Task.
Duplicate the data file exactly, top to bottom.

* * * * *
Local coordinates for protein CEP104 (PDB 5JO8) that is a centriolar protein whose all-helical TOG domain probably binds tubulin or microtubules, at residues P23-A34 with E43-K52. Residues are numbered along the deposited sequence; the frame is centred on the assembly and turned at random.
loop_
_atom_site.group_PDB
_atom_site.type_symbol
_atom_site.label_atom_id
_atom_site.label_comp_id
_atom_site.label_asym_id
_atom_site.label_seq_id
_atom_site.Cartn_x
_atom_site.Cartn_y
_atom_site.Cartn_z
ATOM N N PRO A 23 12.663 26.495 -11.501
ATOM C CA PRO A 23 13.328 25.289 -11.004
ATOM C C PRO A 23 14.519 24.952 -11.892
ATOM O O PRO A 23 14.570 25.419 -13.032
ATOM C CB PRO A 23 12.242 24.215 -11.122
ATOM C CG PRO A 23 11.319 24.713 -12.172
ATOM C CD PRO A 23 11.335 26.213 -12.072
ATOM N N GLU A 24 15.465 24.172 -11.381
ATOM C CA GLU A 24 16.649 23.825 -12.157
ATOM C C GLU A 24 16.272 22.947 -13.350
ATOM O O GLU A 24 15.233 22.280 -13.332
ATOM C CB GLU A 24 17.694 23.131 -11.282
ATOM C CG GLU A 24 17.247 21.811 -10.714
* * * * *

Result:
Local coordinates for protein CEP104 (PDB 5JO8) that is a centriolar protein whose all-helical TOG domain probably binds tubulin or microtubules, at residues P23-A34 with E43-K52. Residues are numbered along the deposited sequence; the frame is centred on the assembly and turned at random.
loop_
_atom_site.group_PDB
_atom_site.type_symbol
_atom_site.label_atom_id
_atom_site.label_comp_id
_atom_site.label_asym_id
_atom_site.label_seq_id
_atom_site.Cartn_x
_atom_site.Cartn_y
_atom_site.Cartn_z
ATOM N N PRO A 23 12.663 26.495 -11.501
ATOM C CA PRO A 23 13.328 25.289 -11.004
ATOM C C PRO A 23 14.519 24.952 -11.892
ATOM O O PRO A 23 14.570 25.419 -13.032
ATOM C CB PRO A 23 12.242 24.215 -11.122
ATOM C CG PRO A 23 11.319 24.713 -12.172
ATOM C CD PRO A 23 11.335 26.213 -12.072
ATOM N N GLU A 24 15.465 24.172 -11.381
ATOM C CA GLU A 24 16.649 23.825 -12.157
ATOM C C GLU A 24 16.272 22.947 -13.350
ATOM O O GLU A 24 15.233 22.280 -13.332
ATOM C CB GLU A 24 17.694 23.131 -11.282
ATOM C CG GLU A 24 17.247 21.811 -10.714